**[I may add more information here as I come across it]**
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Old 02-01-23, 06:09 PM
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For what is it worth - my experience with Colombia. In particular, I stopped in Pasto a few days and looked a fixing some derailleur related issues.
- I had started in Cartagena and went via Medellin and then Popayan/Pasto. I didn't need anything special to start and had two extra 26" foldable tires with me so was good for a while. Hence, I also didn't come through Bogota either.
- In Pasto the functions of selling bike related items and repairing bikes seems to be more separated than in North America. I did find some dedicated bike shops such as photo below - but they sold newer bikes. They had a few parts but not extensive. Basic repairs they even did for free since that wasn't their business. They did have references to people who could also do work.
- Eventually i had a derailleur replaced and had both part and repair done by a shop.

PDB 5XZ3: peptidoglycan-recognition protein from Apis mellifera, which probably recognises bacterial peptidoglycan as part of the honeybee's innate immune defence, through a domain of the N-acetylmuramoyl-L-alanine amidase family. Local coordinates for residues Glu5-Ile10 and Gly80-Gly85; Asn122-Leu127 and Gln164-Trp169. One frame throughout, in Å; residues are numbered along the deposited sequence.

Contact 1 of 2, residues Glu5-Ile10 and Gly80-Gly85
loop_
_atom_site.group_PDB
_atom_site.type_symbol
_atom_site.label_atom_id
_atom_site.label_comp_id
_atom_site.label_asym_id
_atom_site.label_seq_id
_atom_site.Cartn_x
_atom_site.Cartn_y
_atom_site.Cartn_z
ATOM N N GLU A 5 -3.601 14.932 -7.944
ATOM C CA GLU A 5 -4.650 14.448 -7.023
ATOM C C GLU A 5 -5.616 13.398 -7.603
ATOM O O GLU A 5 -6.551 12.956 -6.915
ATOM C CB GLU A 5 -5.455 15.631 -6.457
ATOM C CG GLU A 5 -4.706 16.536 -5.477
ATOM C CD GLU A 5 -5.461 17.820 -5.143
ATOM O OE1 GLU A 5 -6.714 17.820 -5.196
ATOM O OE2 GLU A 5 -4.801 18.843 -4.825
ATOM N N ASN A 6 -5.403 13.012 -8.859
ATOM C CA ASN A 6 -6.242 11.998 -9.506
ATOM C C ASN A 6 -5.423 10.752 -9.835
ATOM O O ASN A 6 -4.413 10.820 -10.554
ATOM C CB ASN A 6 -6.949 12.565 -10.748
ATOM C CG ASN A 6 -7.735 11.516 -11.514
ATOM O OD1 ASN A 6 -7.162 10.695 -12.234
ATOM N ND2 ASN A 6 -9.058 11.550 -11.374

- Shops in Pasto had a liberal use of siesta time and were shut for several hours mid-day.

Further south, when I looked at some major cities such as:
- Cuenca, Ecuador (I went through Quito but didn't look @ bike shops)
- Trujillo, Peru
- Lima, Peru
- Arequipa, Peru
- Salta, Argentina
- Mendoza, Argentina
- Bariloche, Argentina
- Puerto Montt, Chile
I found at least one pretty good bike shop that had a selection of parts and seemed to also do service. Service I had done in Pasto, Cuenca, Lima, Arequipa and Bariloche was well done.

I was riding Marathon Plus and Marathon Supreme tires along the way. Both worked well - though for my load and some of the thorn/glass hazards I came across the Supreme tires had less reliability with their thin sidewalls. I didn't end up buying any Schwalbe tires in South America but remember seeing once or twice (in Lima I believe) and also not seeing them (e.g. in Mendoza). I did for other reasons fly back from Mendoza to the US and back for a short stopover and brought back with me some additional folding tires. Similarly, I was riding with 26" Presta tubes and while I found some tubes along the way - they weren't the most common.

I can understand the OP wanting a reliable tire - particularly if he continues further south - there will be some gaps like northern Peru with more limited options and some thorns.
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Old 02-01-23, 06:38 PM
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Thanks, that's helpful because I am hoping to go south (initial rough plan is Ecuador - Peru - Bolivia - Paraguay - Argentina - Chile) eventually.

Originally Posted by mev View Post
For what is it worth - my experience with Colombia. .